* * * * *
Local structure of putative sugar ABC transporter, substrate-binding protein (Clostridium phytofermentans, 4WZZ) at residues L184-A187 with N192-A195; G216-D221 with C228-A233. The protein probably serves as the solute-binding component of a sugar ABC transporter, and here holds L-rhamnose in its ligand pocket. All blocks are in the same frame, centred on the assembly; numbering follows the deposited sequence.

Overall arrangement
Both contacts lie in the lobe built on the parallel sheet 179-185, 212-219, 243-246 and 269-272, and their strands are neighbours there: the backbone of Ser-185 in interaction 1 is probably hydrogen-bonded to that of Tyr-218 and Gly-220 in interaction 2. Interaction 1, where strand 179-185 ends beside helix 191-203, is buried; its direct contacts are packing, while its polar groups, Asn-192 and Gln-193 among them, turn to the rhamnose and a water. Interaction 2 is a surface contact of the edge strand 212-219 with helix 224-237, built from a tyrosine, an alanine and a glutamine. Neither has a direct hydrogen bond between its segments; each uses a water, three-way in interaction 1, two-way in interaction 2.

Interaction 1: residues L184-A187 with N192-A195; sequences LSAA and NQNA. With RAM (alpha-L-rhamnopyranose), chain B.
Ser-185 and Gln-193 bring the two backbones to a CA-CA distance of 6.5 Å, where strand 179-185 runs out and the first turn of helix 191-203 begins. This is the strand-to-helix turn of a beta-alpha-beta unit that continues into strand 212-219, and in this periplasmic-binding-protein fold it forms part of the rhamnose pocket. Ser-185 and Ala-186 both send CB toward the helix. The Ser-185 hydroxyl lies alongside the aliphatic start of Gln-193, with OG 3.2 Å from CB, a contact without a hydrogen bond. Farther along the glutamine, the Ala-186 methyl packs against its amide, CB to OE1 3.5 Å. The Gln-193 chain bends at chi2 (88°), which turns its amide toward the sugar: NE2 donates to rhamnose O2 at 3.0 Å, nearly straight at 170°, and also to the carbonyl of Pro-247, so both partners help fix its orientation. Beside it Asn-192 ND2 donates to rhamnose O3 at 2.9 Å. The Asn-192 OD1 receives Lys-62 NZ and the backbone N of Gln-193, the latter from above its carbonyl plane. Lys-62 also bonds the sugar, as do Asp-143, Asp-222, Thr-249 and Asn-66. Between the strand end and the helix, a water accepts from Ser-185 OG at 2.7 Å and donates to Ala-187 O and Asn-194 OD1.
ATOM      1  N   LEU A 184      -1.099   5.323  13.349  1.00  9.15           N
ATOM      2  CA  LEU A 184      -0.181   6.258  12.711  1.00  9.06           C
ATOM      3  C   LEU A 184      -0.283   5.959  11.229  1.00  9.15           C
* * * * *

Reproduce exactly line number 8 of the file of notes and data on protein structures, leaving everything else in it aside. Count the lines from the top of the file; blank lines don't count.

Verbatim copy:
ATOM      3  C   LEU A 184      -0.283   5.959  11.229  1.00  9.15           C